CHAPTER 17

LINK BUDGETS FOR BACKSCATTER RADIO SYSTEMS

JOSHUA D. GRIFFIN

Disney Research Pittsburgh Pennsylvania

GREGORY D. DURGIN

School of Electrical and Computer Engineering, Georgia Institute of Technology Atlanta Georgia

17.1 INTRODUCTION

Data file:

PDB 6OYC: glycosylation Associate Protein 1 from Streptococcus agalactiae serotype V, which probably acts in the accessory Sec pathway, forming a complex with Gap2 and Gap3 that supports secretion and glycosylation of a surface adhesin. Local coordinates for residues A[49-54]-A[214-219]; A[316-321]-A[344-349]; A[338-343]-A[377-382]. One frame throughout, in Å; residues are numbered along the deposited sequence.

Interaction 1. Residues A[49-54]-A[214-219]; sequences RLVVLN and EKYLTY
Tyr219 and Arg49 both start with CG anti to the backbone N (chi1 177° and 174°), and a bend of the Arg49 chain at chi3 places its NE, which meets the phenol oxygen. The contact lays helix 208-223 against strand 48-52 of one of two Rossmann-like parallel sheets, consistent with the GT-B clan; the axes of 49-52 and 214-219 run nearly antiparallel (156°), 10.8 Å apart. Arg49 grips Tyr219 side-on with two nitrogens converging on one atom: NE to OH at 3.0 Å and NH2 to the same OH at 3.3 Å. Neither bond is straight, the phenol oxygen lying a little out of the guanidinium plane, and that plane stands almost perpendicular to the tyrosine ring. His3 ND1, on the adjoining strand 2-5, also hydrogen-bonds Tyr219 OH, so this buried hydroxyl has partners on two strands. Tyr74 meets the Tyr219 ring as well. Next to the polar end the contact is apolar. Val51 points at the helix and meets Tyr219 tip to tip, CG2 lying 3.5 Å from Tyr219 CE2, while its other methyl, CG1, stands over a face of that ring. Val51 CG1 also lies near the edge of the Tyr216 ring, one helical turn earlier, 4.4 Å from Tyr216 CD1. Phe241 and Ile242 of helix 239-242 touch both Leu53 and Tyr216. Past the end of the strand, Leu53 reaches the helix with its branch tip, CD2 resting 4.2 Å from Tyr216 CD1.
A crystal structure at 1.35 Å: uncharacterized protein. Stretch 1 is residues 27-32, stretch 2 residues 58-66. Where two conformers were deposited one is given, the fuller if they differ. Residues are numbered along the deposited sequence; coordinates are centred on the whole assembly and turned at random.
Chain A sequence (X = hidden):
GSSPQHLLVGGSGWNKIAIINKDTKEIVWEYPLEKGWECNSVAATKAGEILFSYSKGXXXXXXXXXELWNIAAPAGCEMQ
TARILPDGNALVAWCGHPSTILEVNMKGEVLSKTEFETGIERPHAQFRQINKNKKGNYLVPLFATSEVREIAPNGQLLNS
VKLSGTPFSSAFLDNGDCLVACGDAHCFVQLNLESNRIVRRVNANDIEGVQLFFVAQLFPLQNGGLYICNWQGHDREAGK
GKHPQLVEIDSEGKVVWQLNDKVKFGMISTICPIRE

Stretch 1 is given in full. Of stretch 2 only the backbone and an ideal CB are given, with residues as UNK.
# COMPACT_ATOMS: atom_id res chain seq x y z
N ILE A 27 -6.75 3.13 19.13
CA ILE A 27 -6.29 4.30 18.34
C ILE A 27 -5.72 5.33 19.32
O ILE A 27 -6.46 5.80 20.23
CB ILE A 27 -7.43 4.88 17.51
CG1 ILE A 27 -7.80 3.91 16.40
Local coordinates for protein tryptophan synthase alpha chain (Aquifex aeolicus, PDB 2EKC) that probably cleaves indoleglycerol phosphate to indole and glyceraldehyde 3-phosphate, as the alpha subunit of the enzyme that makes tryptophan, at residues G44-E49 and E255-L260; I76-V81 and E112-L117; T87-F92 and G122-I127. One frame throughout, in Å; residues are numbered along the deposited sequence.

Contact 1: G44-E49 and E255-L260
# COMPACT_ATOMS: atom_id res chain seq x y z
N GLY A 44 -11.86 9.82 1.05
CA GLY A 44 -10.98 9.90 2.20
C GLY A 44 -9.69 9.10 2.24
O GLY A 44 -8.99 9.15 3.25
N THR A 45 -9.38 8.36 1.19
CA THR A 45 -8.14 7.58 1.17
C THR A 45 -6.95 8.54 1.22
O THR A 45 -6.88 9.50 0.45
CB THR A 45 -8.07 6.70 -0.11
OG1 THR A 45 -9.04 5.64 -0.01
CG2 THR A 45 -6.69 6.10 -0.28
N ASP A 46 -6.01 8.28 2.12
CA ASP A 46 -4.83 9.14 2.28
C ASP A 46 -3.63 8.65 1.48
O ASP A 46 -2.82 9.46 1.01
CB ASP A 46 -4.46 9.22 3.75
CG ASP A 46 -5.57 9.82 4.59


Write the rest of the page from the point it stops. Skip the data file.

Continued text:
Backscatter radio is a term that refers to systems that communicate wirelessly by scattering electromagnetic waves. Such systems have found application in many radio-frequency identification (RFID) and passive sensor applications. In a typical backscatter radio system, a small, low-power transponder, or radio-frequency (RF) tag, communicates with an interrogator, or reader, by modulating the waves scattered from its antenna. While this communication method allows the transponder to communicate while consuming very little power, system design is challenging because of the complex electromagnetic interactions between the reader, RF tag, and the radio channel. These interactions affect backscatter radio performance by limiting the amount of power received by the RF tag and/or the amount of modulated power backscattered to the reader. If either of these powers drop below a certain threshold, RF tag operation will cease and/or the reader will be unable to reliably detect the backscattered signal. Therefore, it is extremely important for the design and operation of modulated backscatter systems that these received powers be predicted. This chapter, which has been adapted from Griffin and Durgin [1] and Griffin [2], describes two radio link budgets ...

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